To consummate the embrace, however, chutney, an Indo-creole folksong, needed to come of age.

The Indian culture brought to Trinidad included a wide variety of folksongs, some of which were closely analogous to the calypso. A biraha, for instance, according to U Arya, “may be composed instantaneously by any person on any subject. It may break all bounds of propriety and social rules. It may protest against any practice, custom or person, or may praise these.”

In addition there are Hindu devotional bhajans and ritual sohars, Muslim ghazals and cassidas. There are chowtals sung at Phagwa and erotic chatthi songs sung by women six days after childbirth, and many others. On the public farewell nights at weddings some of the traditional women’s songs were lifted out of their context and accelerated to a rapid breakaway rhythm on the harmonium, the dhantal iron, and the dholak drum.

These up-tempo versions still form the substance of chutney, but they had to evolve to become compatible with soca. And as late as 1971 only five of 88 compositions in an audition for the television talent show Mastana Bahar were local. Enter Sundar Popo.

His melodies were simple, catchy, and his lyrics in a blend of English and Hindi were in the most part comprehensible to everyone, though sung in an Indian style. And thus he showed a way with a string of hits that borrowed from local chutney and Indian film music, in particular “Nani and Nana”:

Nani goin’ behind
Nana drinkin’ white rum
Nani drinkin’ wine

Sundar Popo would have been impossible without the work of Harry Mahabir, the leader of the BWIA National Indian Orchestra. Mahabir’s band used western instruments which therefore played on a western scale; he simplified the Indian rhythms from their improvised, shifting patterns into a consistent Afro-creole beat; he adapted Indian linear melodies to western techniques of harmony.

Yet the result was no less Indian for that. Usually there was some characteristically Indian instrumentation, tassa drums or a harmonium. Lyrics, even when in English, were sung in the nasal Hindi phrasing, with the cheekbones rather than the chest. Certain melodic progressions had a distinctive Indian flavour, but even when they didn’t they could be played with Indian lilts.

The 1970s, through Lord Shorty and Sundar Popo, made Creole and Indian music compatible. But social life in Afro-creole Trinidad is a stage, and for Indians, who have tended to be private, defensive, the idea of a fusion took some getting accustomed to. Unlike calypsonians, many chutney singers were women, who were expected to be modest outside of the community.

Mastana Bahar and the annual Indian Cultural Pageant, when it began to include a chutney segment, helped. Many contestants performed calypso-type Indian songs. But it was the weekend chutney shows, with their wild and almost orgiastic atmosphere, a cross between calypso tent and Carnival party, that groomed Indian singers for the public stage.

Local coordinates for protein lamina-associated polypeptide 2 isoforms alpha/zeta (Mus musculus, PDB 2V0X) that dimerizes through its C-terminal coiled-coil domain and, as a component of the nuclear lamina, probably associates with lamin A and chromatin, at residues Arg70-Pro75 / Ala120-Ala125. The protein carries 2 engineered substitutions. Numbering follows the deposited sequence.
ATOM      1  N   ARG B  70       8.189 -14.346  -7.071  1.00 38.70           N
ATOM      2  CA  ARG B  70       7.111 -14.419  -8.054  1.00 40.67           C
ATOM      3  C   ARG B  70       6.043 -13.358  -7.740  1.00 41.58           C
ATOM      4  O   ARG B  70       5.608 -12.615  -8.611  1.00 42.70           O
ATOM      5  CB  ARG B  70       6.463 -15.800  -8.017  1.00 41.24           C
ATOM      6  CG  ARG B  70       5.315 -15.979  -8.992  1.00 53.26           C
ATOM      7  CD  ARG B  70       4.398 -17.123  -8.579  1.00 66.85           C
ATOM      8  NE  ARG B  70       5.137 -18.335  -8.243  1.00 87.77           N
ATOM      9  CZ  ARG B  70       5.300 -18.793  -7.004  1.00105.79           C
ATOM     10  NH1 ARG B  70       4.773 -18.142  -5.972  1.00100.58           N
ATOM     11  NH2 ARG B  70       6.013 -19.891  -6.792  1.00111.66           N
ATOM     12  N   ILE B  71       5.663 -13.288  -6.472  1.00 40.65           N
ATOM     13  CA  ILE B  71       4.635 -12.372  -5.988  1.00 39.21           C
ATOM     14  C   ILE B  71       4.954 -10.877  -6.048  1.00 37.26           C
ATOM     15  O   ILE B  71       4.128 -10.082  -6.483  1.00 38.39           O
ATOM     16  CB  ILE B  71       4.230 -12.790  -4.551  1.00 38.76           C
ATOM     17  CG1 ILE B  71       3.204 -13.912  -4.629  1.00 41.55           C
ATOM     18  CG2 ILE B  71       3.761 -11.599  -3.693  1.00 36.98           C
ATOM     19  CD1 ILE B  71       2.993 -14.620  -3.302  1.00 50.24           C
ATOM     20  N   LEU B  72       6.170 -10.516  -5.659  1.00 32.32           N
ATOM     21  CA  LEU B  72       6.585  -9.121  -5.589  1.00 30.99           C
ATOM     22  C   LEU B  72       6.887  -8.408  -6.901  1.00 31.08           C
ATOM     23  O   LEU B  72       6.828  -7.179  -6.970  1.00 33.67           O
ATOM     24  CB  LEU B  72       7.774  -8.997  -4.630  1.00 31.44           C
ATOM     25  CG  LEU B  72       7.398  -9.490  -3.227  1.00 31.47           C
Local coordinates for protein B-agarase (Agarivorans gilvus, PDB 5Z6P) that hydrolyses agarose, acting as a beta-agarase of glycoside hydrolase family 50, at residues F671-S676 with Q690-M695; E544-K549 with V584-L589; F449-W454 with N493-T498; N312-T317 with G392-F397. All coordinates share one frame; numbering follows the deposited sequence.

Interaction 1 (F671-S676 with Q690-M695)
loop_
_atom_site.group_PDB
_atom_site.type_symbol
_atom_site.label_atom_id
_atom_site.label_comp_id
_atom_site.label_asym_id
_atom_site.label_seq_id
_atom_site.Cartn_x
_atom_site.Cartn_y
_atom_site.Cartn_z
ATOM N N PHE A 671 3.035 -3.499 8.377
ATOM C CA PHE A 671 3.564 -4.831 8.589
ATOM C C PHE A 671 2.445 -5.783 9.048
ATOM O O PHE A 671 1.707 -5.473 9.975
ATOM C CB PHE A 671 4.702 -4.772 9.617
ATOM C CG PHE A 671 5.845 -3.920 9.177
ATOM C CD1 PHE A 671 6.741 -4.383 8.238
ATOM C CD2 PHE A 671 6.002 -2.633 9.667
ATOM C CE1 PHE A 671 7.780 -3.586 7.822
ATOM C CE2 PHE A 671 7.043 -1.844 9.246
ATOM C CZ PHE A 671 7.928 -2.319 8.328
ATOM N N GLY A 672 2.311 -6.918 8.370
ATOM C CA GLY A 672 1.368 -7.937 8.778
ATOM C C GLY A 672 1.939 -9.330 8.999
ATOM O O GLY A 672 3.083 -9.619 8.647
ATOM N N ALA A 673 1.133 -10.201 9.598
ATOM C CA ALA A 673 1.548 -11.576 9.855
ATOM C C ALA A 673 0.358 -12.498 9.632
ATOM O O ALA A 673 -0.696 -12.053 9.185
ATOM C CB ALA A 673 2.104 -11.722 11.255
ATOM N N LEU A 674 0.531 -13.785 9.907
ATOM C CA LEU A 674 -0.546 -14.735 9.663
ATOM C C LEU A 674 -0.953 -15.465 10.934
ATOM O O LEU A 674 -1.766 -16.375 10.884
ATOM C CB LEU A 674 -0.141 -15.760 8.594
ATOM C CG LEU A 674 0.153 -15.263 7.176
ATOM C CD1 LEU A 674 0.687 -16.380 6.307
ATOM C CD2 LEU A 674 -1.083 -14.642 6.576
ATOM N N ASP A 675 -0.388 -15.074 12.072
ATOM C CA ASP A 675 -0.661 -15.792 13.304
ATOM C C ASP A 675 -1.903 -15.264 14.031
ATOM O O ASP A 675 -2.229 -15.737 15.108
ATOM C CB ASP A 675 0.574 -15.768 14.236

Then Kanchan visited from India to sing “Kayse Banie” with Sundar Popo. She performed her hit “Kuchi Gad Bad Hai” a rewrite of Arrow’s “Hot, Hot, Hot”; “Tiny Winey”; and other calypsoes, all in an Indian style. That opened the door for Drupatee Ramgoonai from Penal to produce her first album in 1987, Chatnee Soca, with songs in both Hindi and English. The following year, amidst furious criticism from the Brahmin sector, she performed her hit “Roll Up de Tassa” in a calypso tent:

A section from Debe
Join an’ start to play
Indian lavway and they
Jammin’ the soca

The 1990s saw a political and cultural resurgence of Indians, accelerating in 1995 when calypsonian Black Stalin won the Calypso Monarch competition with “Sundar Popo”. In May, the 150th anniversary of the first arrival of Indians was enthusiastically celebrated, and shortly after, Basdeo Panday became the first Indo-Trinidadian prime minister. A few months later the Chutney Soca Monarch competition was inaugurated before a crowd nearing 15,000. In the 1996 Carnival Brother Marvin won the Calypso Monarch with the very pleasant “Jahaji Bhai”.

Since then many other catchy chutney-soca hits have emerged, such as Sonny Mann’s “Lotay La” and Kenneth Salick’s “Radica”. Generally, however, the music has become as focused on partying as is soca, and in lyrics is even more banal, as in the soca-chutney sub-genre of “rum songs” about the centrality of alcohol to the good life.

On both sides the music is rudimentary, not primitive so much as mechanical. In its melodies and rhythms it is still simplistic. The unifying feature of this dougla music, rhythm, is a simple hop-and-drop beat on the bass guitar, a sort of lowest common denominator.

Classical sitarist Mungal Patasar points to the continued use of old melodies in chutney. He argues that Indo-Trinidadian musical creativity is hampered by ignorance of the classical Indian ragas, just as a jazzman would be stunted by an ignorance of the blues. His daughter Sharda Patasar, also a classically trained sitarist, is attempting the fusion with calypso and pop musicians. It is an experiment with great potential. To hear Andre Tanker’s “Jumbie Walk,” or Shorty’s “Om Shanti” is to savour a sweetness, a pungency that is only waiting to be mastered. And when that happens the people of Trinidad & Tobago will taste the true sensuousness of the Orient.